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Houstonian 1998
People
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Houstonian 1998 - People. 1998. Special Collections, University of Houston Libraries. University of Houston Digital Library. Web. May 25, 2015. http://digital.lib.uh.edu/collection/yearb/item/5473/show/5397.

Disclaimer: This is a general citation for reference purposes. Please consult the most recent edition of your style manual for the proper formatting of the type of source you are citing. If the date given in the citation does not match the date on the digital item, use the more accurate date below the digital item.

(1998). Houstonian 1998 - People. Houstonian Yearbook Collection. Special Collections, University of Houston Libraries. Retrieved from http://digital.lib.uh.edu/collection/yearb/item/5473/show/5397

Disclaimer: This is a general citation for reference purposes. Please consult the most recent edition of your style manual for the proper formatting of the type of source you are citing. If the date given in the citation does not match the date on the digital item, use the more accurate date below the digital item.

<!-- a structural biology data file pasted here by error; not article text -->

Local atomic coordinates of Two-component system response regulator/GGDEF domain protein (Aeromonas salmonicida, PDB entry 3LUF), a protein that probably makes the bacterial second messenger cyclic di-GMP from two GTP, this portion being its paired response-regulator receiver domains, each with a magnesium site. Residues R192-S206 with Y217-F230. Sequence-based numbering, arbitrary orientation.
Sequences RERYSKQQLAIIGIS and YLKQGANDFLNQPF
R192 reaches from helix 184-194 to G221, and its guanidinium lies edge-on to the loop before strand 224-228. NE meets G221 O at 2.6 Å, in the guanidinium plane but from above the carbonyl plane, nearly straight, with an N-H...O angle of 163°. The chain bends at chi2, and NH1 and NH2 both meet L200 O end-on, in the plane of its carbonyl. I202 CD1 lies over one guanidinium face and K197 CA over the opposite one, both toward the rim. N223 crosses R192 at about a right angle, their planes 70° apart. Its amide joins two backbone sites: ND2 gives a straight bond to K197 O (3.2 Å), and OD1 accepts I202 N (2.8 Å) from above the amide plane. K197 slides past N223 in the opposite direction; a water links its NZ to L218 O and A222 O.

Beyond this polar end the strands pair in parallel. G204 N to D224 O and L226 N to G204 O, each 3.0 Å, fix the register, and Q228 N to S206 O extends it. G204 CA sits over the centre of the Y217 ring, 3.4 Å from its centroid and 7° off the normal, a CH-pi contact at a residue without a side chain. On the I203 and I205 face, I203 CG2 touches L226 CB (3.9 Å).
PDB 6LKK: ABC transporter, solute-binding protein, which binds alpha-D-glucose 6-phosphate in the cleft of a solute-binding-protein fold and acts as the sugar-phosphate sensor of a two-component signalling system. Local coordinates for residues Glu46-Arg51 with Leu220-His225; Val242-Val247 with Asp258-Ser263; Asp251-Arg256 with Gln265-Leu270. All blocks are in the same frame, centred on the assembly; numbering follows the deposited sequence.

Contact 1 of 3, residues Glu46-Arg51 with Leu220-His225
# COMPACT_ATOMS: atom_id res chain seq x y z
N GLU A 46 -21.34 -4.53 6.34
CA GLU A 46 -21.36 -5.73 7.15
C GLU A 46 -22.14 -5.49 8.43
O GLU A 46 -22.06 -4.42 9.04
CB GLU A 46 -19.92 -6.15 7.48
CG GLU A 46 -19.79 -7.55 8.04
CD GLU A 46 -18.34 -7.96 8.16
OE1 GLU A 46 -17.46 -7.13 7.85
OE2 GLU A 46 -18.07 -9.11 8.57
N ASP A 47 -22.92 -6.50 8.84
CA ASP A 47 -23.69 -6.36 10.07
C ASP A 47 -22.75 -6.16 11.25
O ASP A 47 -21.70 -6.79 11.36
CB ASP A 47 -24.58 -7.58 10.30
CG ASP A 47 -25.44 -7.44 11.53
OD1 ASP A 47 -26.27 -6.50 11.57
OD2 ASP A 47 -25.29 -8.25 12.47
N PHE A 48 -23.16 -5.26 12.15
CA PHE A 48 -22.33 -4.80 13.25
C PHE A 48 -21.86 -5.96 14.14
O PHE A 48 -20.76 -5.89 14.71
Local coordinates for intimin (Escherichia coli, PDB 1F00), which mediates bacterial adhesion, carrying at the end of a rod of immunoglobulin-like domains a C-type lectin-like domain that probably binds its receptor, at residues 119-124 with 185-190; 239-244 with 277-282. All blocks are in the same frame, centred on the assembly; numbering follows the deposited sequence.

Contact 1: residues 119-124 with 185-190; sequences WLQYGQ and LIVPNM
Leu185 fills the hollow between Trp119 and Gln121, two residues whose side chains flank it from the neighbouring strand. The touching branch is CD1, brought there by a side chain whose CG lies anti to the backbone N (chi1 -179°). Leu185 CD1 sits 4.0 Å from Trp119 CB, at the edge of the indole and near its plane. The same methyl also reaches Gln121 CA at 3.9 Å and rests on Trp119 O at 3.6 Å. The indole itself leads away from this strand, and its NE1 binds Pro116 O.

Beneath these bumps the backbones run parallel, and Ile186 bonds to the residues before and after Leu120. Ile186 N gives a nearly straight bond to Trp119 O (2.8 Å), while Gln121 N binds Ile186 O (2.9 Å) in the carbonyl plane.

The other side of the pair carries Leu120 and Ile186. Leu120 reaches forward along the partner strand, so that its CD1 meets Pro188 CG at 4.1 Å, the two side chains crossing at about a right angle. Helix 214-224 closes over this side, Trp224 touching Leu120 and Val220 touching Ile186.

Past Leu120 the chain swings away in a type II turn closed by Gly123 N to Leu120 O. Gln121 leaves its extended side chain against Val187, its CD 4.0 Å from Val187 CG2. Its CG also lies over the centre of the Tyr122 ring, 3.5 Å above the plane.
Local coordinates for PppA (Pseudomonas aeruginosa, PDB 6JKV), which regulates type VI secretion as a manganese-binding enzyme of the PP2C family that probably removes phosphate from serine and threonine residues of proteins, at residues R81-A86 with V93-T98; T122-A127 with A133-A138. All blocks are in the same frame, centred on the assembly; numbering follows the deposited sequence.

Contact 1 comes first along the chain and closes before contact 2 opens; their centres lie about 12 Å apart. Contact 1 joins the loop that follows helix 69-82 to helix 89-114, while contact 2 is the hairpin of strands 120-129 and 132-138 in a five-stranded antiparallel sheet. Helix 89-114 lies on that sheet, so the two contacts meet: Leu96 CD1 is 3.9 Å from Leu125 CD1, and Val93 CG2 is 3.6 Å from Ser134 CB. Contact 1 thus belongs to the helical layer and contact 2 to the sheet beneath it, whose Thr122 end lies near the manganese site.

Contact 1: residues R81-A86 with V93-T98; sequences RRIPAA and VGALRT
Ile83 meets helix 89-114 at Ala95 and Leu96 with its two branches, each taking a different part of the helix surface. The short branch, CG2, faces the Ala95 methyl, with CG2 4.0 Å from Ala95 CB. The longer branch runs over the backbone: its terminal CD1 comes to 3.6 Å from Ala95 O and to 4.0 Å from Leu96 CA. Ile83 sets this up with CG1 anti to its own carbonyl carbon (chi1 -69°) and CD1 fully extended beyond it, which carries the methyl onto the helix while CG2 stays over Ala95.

Houstonian 1998 - People, 1998, Houstonian Yearbook Collection, Special Collections, University of Houston Libraries, accessed May 25, 2015, http://digital.lib.uh.edu/collection/yearb/item/5473/show/5397.

Disclaimer: This is a general citation for reference purposes. Please consult the most recent edition of your style manual for the proper formatting of the type of source you are citing. If the date given in the citation does not match the date on the digital item, use the more accurate date below the digital item.

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Compound Item Description
Title Houstonian 1998
Creator (Local)
  • Students of the University of Houston
Place of Creation (TGN)
  • Houston, Texas
Date 1998
Description This edition of the Houstonian, published in 1998, is the official yearbook of the University of Houston.
Subject.Topical (LCSH)